In the latest PFAS water utility lawsuit (PAWC Complaint – PFAS), the Pennsylvania-American Water Co. (“PAWC”) sued numerous PFAS manufacturers over allegations that the companies knowingly or negligently allowed the contamination of the drinking water in the state of Pennsylvania. Now, the PAWC alleges, it will need to spend significant amounts of money to remediate drinking water sources, which many estimate will be alleged to be hundreds of millions in alleged damages sought by the PAWC. While the lawsuit by the water utility is certainly not the first of its kind, it is nevertheless significant due to the fact that the PAWC owns and controls 67 public water systems and over 100 groundwater wells throughout Pennsylvania, which provide drinking water to approximately 2.4 million citizens, making the scope of the impact and potential remediation costs some of the largest to date.
What Are PFAS and Why Are They a Concern?
Per- and poly-fluoroalkyl substances (“PFAS”) are a class of over 7,000 manmade compounds. Chemists at 3M and Dupont developed the initial PFAS chemicals by accident in the 1930s when researching carbon-based chemical reactions. During one such experiment, an unusual coating remained in the testing chamber, which upon further testing was completely resistant to any methods designed to break apart the atoms within the chemical. The material also had the incredible ability to repel oil and water. Dupont later called this substance PFOA (perfluorooctanoic acid), the first PFAS ever invented. After World War II, Dupont commercialized PFOA into the revolutionary product that the company branded “Teflon.”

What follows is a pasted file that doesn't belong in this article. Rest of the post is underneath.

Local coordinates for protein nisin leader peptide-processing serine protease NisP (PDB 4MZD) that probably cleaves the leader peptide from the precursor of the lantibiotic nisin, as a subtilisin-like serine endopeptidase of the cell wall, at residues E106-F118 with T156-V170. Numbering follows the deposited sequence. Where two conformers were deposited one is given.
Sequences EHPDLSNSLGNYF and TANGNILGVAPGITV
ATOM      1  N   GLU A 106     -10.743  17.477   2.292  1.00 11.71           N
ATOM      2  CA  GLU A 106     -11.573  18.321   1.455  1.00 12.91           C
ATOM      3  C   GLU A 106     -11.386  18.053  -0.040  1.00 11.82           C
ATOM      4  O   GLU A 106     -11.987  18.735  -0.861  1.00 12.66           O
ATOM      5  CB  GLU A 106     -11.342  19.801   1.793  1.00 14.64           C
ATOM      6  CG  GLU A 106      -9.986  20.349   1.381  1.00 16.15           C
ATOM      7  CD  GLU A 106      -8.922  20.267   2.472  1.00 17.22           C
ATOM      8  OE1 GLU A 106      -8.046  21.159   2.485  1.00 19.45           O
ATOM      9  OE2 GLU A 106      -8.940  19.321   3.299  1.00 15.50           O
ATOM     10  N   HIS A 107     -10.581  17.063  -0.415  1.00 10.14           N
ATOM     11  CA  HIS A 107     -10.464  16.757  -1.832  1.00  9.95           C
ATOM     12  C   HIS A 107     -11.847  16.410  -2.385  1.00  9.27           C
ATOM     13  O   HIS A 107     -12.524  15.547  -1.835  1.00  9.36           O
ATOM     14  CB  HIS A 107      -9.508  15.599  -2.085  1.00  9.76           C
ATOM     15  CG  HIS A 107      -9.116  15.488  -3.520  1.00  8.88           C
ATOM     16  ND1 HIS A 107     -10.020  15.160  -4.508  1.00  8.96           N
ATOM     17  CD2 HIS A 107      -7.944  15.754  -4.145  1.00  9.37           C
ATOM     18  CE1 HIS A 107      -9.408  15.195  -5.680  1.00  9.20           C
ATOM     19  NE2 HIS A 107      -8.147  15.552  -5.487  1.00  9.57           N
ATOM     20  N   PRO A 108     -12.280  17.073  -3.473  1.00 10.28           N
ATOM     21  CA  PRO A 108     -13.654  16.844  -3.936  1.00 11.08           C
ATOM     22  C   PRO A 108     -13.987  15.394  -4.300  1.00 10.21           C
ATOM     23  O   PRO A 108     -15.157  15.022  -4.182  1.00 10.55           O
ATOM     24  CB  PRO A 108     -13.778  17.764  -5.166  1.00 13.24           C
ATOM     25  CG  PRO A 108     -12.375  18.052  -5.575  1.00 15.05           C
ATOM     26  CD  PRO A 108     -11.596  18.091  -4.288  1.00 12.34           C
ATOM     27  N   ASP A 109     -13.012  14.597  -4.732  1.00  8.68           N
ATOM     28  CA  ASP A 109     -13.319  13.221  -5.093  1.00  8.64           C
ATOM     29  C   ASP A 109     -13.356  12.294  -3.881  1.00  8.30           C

Only a short while later, 3M invented its own PFAS chemical – perfluorooctane sulfonate (PFOS), which they also commercialized and branded “Scotchgard.” Within a short period of time, various PFAS chemicals were used in hundreds of products – today, it numbers in the thousands.
The same physical characteristics that make PFAS useful in a plethora of commercial applications, though, also make them highly persistent and mobile in the environment and the human body – hence the nickname, “forever chemicals.” While the science is still developing regarding the extent of possible effects on human health, initial research has shown that PFOA and PFOS are capable of causing certain types of cancer, liver and kidney issues, immunological problems, and reproductive and developmental harm.